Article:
My father and I lie down together.
He is dead.

We look up at the stars, the steady sound
Of the wind turning the night like a ceiling fan.
This is our home.

I remember the work in him
Like bitterness in persimmons before a frost.
And I imagine the way he had fear,
The ground turning dark in a rain.

Now he gets up.

And I dream he looks down in my eyes
And watches me die.

Stanford called his writing, “the poetry of being awake and asleep at the same time.” In “Riverlight” there exists no distinction between dreaming and reality, between the literal and the symbolic, between the “real” and the unreal. These binaries, and the hierarchies we see them strike up in daily life, float away. To be both alive and dead, both dreaming and awake, in both the present and past, is reality for Stanford’s speakers. We are all born into and make our own realities, for better or for worse. The presence of a missing friend, presumed dead, feels more real to me than the conversation I had with someone in my kitchen this morning. Disregarding linear chronology, Stanford’s poetry instead echoes how narrative and the process of remembering unfold in the mind. This reminds me of another Frank: Frank Ocean, whose album, Blonde, and mixtapes, Nostalgia, Ultra, and Endless, capture a consciousness delving into disjointed memories, the rabbit hole of past nights and years that mix physicality with the ethereal, exploring moments that morph into flashes of feeling, color, and texture that are felt presently. Each looks backwards to “The strange country of childhood / Like a dragonfly on a long dog chain,” to the point where memory is an active part of the present. “I can fuck you all night long / From a memory alone,” Ocean raps in “Memrise.”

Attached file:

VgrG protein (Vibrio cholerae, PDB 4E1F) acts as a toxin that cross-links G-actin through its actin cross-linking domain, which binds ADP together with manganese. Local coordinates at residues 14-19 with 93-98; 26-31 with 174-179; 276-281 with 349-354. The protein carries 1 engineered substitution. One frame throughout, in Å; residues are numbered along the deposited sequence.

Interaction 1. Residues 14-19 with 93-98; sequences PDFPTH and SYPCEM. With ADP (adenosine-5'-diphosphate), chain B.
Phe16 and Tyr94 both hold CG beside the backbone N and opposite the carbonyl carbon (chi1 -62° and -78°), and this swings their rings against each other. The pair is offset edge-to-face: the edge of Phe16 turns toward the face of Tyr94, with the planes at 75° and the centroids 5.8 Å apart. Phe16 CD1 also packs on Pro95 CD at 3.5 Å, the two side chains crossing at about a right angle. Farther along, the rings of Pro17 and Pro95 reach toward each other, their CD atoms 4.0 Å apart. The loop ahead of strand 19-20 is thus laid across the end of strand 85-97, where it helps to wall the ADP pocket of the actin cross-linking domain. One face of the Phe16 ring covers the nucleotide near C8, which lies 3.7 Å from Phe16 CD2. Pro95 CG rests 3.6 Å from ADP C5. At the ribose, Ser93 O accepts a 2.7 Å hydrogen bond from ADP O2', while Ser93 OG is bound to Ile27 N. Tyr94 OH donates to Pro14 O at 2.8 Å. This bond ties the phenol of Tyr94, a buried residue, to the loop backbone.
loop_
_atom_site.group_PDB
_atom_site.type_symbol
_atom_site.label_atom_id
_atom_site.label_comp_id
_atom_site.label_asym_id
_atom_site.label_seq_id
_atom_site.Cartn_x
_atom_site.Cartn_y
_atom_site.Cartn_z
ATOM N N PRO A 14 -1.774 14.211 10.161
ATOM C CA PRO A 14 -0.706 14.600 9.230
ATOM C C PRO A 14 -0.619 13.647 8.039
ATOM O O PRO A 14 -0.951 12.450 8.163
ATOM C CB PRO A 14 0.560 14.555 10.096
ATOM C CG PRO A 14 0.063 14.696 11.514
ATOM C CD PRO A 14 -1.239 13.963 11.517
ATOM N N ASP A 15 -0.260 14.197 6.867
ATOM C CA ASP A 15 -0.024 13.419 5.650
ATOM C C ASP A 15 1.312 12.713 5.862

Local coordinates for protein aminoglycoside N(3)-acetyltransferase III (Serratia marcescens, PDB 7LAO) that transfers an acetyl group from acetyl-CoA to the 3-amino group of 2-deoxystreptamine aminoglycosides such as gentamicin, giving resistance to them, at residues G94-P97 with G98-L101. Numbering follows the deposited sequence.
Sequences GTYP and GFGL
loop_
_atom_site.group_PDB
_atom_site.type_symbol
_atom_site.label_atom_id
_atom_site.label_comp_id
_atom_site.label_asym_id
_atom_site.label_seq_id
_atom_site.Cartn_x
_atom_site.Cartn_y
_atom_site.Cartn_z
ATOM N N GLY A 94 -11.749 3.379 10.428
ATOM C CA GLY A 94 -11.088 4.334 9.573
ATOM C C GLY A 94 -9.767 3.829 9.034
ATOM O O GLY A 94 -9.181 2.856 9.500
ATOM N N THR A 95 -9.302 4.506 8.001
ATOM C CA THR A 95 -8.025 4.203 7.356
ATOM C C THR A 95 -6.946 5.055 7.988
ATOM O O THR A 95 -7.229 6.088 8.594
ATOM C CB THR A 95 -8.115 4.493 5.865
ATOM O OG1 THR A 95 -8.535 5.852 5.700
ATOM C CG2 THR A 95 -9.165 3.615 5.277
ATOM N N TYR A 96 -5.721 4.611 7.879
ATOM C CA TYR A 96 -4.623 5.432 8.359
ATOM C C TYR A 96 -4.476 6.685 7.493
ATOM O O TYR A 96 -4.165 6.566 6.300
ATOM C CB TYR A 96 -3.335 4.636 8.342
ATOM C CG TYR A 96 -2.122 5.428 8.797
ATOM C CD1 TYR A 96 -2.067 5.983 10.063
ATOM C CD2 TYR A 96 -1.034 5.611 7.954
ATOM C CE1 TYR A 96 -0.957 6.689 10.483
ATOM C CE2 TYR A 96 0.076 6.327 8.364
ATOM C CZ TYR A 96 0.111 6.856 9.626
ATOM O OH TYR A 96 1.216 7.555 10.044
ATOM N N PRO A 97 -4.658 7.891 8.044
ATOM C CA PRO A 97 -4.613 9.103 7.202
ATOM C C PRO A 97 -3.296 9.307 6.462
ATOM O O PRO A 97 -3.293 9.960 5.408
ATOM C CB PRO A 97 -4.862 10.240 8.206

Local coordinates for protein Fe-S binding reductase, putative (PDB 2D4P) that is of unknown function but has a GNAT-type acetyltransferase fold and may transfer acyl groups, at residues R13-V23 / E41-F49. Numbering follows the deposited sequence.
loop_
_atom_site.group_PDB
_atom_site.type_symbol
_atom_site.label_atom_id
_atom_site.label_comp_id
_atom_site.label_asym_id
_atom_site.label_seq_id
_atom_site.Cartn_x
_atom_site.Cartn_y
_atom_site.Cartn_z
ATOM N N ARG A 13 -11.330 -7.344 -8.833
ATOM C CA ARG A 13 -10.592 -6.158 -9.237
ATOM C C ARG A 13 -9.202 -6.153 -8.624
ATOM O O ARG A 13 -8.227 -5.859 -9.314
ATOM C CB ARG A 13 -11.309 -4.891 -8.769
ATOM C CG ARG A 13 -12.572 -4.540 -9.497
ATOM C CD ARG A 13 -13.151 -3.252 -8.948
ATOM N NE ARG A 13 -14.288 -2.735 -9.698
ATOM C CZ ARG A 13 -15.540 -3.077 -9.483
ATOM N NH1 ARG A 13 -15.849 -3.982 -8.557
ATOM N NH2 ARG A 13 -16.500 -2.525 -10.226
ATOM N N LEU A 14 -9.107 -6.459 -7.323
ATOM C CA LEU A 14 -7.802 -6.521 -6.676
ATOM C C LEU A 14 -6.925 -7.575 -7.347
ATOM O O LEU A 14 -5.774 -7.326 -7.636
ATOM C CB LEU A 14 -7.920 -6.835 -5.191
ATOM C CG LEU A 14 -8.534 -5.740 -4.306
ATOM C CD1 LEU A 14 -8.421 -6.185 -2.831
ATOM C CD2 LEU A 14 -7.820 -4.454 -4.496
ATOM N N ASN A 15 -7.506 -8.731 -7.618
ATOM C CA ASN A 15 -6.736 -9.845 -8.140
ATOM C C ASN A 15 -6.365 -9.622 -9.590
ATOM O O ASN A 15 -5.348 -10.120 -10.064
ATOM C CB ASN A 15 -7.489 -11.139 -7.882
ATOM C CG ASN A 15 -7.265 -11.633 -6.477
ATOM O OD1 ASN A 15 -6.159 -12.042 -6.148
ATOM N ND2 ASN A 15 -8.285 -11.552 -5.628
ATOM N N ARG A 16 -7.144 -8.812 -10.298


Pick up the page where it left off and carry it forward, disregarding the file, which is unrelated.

Stanford’s use of metaphor and simile also refuses the hierarchies embedded in placing one thing in service of another, to render it more real. When Stanford writes, “Night is nothing / but the small shadow a woman-child’s foot casts / when she puts on her boots / when the taichi lesson is over,” the “small shadow” of a “foot” doesn’t exist to service our understanding of the night, but instead layers another narrative on top, spawning further narratives. “I am not content in just suggesting things by the use of words,” he writes, “I want to show the origins.”